Audit firms dig in for a long haul

Accountants may be better off with slow reform. By Roger Trapp

The more that time moves on, the more obvious it becomes that the auditing profession's battle to win a quick solution to its liability problem was nothing more than a dream. Even the Jersey option, developed with the close involvement of Big Six firms Price Waterhouse and Ernst & Young, is proving more difficult to implement than was originally thought.

Though it may not look that way to them at the moment, all this may be to the accountants' advantage in the long run. By having the issue fully aired and debated, a change to the law - if it comes - will look more like a reasoned response to a business difficulty than a cave-in to a bit of special pleading.

Even accountancy profession insiders now admit that the campaign got off to a bad start - all those claims about the amount of money lawsuits were costing them were never going to get very far so long as the firms would give only scant details about their financial situations. Then there was the breaking of ranks - with KPMG opting to cut its losses by incorporating the audit arm (and announcing full company-style disclosure as a riposte to its critics) and PW and E&Y convincing Jersey of the wisdom of setting up a limited liability status similar to that which protects the Big Six's counterparts in the US state of Delaware. Touche Ross, meanwhile, has apparently sought competitive advantage in allying itself with the old ways and favouring neither of these options.

The Jersey parliament has passed the legislation in principle, and is now having to approve each part of the detail. Apparently, there are elements on the island that have cooled to the idea of big professional firms registering there in order to protect themselves from the calamitous effects of lawsuits, especially if the move is holding up the passage of other legislation such as the abortion bill.

This coolness is matched in certain corners of the mainland. No matter how hard the firms involved have protested that they will not be seeking to benefit from the other advantages that the Channel Islands have to offer, it is proving difficult for the firms involved to convince people that they are not just fleeing to a tax haven. It is believed that unhappiness with "the smell of it" in the City and elsewhere is behind the intervention of the Deputy Prime Minister, Michael Heseltine, after the Law Commission's feasibility study for the Department of Trade and Industry had seemingly left the accountants with little cause for hope.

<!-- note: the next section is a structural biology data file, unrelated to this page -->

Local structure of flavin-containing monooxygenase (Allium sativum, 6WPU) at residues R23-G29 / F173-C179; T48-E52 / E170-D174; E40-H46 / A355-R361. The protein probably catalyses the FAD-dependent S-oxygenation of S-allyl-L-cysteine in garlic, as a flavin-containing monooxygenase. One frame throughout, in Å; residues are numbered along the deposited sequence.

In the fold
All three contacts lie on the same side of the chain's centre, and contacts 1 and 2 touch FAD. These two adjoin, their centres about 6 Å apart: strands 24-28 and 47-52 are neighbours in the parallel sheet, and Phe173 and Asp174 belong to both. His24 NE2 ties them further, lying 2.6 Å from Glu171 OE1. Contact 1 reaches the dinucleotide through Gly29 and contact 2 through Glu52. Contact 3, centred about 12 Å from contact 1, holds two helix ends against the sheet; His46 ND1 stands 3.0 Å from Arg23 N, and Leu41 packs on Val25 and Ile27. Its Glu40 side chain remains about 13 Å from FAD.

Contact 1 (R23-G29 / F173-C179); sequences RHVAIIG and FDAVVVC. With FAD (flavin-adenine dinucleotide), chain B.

It might also have something to do with the fact that various City bodies as well as industrial groups have added their voices to the clamour for reform. Last week, the Law Society - while backing the principle of joint and several liability - came out in favour of proportionate liability if both parties agreed to it.

As some senior accountants now accept, the profession should have sought a wider campaign from the start.If it had enlisted the support of other professionals it would not have been open in the same way to accusations of seeking a convenient get-out when those hurt by the spate of late 1980s corporate collapse were seeking people to blame.

Now, according to Roger Hughes, head of audit at PW, the firms are digging in for a long haul. He and his fellow audit chiefs are meeting at regular intervals to keep the campaign going. Last week, two of their number addressed one of the regular meetings of the leading firms' senior partners to tell them of the current position. To judge from the fact that Graham Ward, a PW partner who is chairman of the Institute of Chartered Accountants' professional liability steering group, was also there, it seems that there is also likely to be closer co-operation between the two lobbying efforts.

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